My calendar has columns in which to list what I need to accomplish each day. In my case, a typical day might read as follows: write sermon, make sermon plans, visit the hospitalized, lead Bible study, consult with a staff minister, write pastor’s column. That’s all well and good. Making and checking off such lists helps organize my day.
The trick, though, is not confusing a to-do list with the purpose of each day. It’s easy to fall into the trap of measuring success by counting how many items I check off daily. Surely there’s a greater, overarching purpose to my life as a Christian.
Mark’s lead sentence helps me remember my purpose: The beginning of the good news of Jesus Christ, the Son of God (v. 1). The first time I read Mark, I expected him to plunge directly into stories or commentary about Jesus. Instead, he references Isaiah’s promise of a messenger sent from God who will prepare the way for Jesus. The messenger is John.
Sometimes I imagine John making a to-do list: eat locusts and wild honey for breakfast, wear the camel-hair suit (don’t forget the leather belt), call sinners to repent, baptize those who respond. By the end of a typical day, John would have worked through all the items on his list.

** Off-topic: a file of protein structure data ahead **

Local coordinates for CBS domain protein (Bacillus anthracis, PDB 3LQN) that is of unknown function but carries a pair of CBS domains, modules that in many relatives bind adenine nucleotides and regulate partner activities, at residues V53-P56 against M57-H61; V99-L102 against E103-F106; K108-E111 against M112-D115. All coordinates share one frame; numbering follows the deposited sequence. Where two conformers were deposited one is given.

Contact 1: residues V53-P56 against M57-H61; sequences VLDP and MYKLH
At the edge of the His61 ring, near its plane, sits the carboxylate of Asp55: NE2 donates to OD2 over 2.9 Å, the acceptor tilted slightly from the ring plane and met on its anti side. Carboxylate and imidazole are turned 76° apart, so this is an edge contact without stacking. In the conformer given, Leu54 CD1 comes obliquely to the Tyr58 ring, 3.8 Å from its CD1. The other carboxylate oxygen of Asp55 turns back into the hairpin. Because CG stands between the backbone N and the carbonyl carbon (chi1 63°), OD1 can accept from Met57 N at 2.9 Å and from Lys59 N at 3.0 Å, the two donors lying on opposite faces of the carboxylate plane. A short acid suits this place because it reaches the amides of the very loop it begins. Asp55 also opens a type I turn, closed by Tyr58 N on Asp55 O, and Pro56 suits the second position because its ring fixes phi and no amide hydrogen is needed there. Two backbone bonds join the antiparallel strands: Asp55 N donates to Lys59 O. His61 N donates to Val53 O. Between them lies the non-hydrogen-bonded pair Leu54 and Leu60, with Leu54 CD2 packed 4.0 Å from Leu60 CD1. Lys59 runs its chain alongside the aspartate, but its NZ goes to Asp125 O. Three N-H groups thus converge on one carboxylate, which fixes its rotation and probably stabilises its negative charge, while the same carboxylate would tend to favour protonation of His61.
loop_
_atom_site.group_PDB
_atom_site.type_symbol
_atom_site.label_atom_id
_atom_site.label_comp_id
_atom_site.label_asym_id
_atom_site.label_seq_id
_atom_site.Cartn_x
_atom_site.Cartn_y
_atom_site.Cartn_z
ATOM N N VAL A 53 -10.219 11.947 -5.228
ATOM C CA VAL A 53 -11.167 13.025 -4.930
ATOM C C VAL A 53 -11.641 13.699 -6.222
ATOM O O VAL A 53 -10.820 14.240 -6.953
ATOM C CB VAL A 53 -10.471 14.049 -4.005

But I think John knew the difference between the list he checked off and his all-encompassing purpose. Perhaps he defined the point of his life this way: “My purpose is to be the beginning of the good news of Jesus Christ for those I encounter.” Everything else he did in a day, he undertook in support of that central reason for his existence.
More and more I find myself hoping that I might be the beginning of the good news of Jesus for someone each day. That’s life purpose enough for me.
Do I approach each day with a sense of overriding purpose? What is my life purpose? Would I consider one similar to John the Baptist’s?
Lord, help me structure this day, and those that follow, with the purpose of being the beginning of someone’s experience of Christ’s good news. Amen.